Now, the action is shifting to places like Bulgaria, where developers say it's time to pounce before the nation enters the European Union in 2007 and prices rise. Another much-hyped destination is Turkey, whose entry into the EU is still being negotiated. “Turkey is wide open,” says Tim Stketchley, managing partner of Cushman & Wakefield's capital market group in London. “In 2020 there will be one global mega city in Europe — Istanbul.”
Where is all the money coming from? According to the experts at Cannes, the dynamics that have been driving more capital into real estate assets in the U.S. are at work across the globe. With returns in equity markets modest, institutional investors everywhere are upping allocations to real estate. And, even in places like Germany, where cap rates are evaporating, there is still an attractive interest-rate spread in commercial real estate investing. Finally, and most significantly for the long-term, there are hundreds of millions of aging citizens in North America, developed Asia, and Europe who are looking for the steady returns that they (or their employers or governments) believe can be achieved by owning commercial real estate.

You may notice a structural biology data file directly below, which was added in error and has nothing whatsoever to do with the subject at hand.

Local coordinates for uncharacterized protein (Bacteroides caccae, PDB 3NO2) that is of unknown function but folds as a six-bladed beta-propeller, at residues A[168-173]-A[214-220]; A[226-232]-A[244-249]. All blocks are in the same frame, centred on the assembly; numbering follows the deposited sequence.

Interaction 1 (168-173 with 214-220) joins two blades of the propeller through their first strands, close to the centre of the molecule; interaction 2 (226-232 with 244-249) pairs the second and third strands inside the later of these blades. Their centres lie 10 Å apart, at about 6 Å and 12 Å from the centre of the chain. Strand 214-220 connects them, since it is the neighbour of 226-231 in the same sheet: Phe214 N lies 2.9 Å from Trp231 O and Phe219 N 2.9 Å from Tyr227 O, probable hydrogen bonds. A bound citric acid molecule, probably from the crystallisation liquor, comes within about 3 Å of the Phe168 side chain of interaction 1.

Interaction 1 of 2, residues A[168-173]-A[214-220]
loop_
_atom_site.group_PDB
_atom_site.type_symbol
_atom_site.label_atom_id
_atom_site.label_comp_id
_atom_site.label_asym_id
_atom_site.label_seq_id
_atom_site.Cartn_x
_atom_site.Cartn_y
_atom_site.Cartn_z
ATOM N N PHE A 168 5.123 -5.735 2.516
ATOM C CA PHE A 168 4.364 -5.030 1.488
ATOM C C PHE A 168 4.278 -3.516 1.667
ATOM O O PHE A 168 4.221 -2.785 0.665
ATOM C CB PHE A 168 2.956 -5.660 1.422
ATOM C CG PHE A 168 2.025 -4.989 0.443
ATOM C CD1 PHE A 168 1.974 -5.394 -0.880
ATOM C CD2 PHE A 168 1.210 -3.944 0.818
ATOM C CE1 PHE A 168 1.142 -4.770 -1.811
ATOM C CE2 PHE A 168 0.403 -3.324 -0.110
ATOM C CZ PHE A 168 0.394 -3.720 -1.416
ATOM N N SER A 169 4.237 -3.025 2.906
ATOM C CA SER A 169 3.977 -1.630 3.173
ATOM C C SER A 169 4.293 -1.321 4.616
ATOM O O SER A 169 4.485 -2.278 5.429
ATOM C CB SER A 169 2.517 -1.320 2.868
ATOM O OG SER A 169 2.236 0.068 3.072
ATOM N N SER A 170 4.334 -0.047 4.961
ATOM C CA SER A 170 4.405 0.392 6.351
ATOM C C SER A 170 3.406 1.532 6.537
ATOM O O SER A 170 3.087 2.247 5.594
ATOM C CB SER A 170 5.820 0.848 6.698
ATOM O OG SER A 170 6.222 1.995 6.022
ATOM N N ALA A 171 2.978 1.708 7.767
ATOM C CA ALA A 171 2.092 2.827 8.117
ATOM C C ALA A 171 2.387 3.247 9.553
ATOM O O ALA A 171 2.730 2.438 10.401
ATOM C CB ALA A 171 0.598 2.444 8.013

“There is no end in sight to the weight of money coming into commercial real estate capital markets,” says Kelly Whitman, head of European research services for Property & Portfolio Research, who co-presented on a panel called “Extreme Demographics.” Forecasting trends through 2050, Whitman added, “Aging populations are spurring real estate investment — by pension funds and individuals — as the need switches from growth to income.”